A nation often praised for its high promotion of human rights has come under fresh scrutiny over concerns about employment.
Often recognized as a hub of international employment and foreign labour, Taiwan has been criticized in recent years for failing to protect lower income foreign workers despite the rapid expansion of migration. Around 700,000 foreign migrants working in blue collar employment have started to fill the gaps of a low birth rate nation, primarily being hired as caregivers, fisherman, and factory manufacturers. This influx has been highlighted as necessary for the development of the Taiwanese economy, freeing up locals to participate in the higher income jobs, which in turn, facilitate the creation of more jobs.
Despite having passed and amended legislation on employment - such as the Labor Standards Act 2019 (LSA), the Gender Equality in Employment Act 2016 (GEEA), and the Employment Service Act 2018 (ESA) - the government has been criticized for these laws being weak and unenforced leaving many workers highly vulnerable.
This week, special attention was given to caregivers after a report by the Garden of Hope Foundation surveyed that approximately 40% of migrant caregivers have been subjected to physical, verbal, or sexual abuse from their employer. This follows multiple reports of caregivers being overworked with only 35% reporting they had had someone to change shifts with and many saying that had been unable to have more than 8 hours of rest. Many have protested, stating that they are overworked, underpaid and that the administration of the law has been unfairly applied against them. For example, contrary to gender equality legislation, many employees have been immediately dismissed when the employer has discovered that they are pregnant, with the law not being effectively implemented to protect them.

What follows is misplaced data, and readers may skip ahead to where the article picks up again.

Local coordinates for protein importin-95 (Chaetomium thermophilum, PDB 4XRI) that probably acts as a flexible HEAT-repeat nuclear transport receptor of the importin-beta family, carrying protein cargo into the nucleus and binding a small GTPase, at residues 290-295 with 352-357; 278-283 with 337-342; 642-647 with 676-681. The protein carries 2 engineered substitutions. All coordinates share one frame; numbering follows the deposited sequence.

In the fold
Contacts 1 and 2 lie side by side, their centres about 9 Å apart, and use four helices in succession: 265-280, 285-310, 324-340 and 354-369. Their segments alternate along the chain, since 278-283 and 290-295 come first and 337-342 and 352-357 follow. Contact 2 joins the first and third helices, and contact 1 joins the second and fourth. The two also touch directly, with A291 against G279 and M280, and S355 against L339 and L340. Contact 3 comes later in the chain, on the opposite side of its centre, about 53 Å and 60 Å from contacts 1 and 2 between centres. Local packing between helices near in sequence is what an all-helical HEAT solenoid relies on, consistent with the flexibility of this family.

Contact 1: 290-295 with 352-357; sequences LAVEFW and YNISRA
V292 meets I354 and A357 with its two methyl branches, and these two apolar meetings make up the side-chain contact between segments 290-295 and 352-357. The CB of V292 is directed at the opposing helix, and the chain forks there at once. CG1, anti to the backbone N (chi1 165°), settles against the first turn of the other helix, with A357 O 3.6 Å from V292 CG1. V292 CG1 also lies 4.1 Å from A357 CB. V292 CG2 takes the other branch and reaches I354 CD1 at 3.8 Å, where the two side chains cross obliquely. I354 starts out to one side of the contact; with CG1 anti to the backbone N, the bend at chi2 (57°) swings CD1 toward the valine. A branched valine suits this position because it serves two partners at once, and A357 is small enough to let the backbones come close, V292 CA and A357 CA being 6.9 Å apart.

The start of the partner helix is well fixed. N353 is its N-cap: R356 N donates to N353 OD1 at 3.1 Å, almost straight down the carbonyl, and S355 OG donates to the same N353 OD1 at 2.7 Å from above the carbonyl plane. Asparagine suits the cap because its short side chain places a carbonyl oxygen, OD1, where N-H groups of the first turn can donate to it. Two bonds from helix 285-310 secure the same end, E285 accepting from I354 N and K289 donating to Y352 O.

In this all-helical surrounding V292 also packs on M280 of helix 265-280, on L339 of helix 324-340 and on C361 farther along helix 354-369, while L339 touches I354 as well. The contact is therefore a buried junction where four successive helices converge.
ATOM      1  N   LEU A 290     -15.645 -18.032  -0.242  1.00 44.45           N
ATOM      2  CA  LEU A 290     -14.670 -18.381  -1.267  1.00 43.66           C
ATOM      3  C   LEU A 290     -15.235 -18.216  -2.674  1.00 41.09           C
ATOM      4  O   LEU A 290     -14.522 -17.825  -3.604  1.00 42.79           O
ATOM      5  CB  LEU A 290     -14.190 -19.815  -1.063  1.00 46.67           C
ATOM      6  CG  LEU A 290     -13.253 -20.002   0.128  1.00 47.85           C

One mechanism for dealing with such abuses is the 1955 complaints hotline which has been praised by those pressuring the Government. However, the Government has been criticized for not promoting its use enough. Over half of those surveyed had not asked for outside help, either because they did not know how or because they feared to lose their employment.
Other regulations also highlight that while the law exists, it is not enforced properly. Article 40 of the ESA bars employers from retaining the employee’s documentation. However, 20% of workers have reported that that was not the case and that national health insurance cards, passports, and identity cards had all been kept from them. The long-term care sector issue has therefore been named by those protesting as a sweatshop system.
These conditions also extend to manufacturing which has a history of poor treatment of workers, with only 14 out of a total of 70 factories inspected conforming to regulations. This inspection came after a number of fires in which multiple workers died due to the close proximity of the factory buildings and the dormitories. Protests have been attributed to a lack of appropriate training, accommodation standards, and poor safety codes which have been deemed as severely lacking in most surveyed factories.
The response of the Government has been to amend the ESA to penalize foreign worker quotas meaning the employer will have their quota limit of foreign workers lowered by five for every worker that dies and dropped by one every time a worker is injured. Critics have stated that this is a useless proposal stating that the company will face repercussions only after workers have been harmed.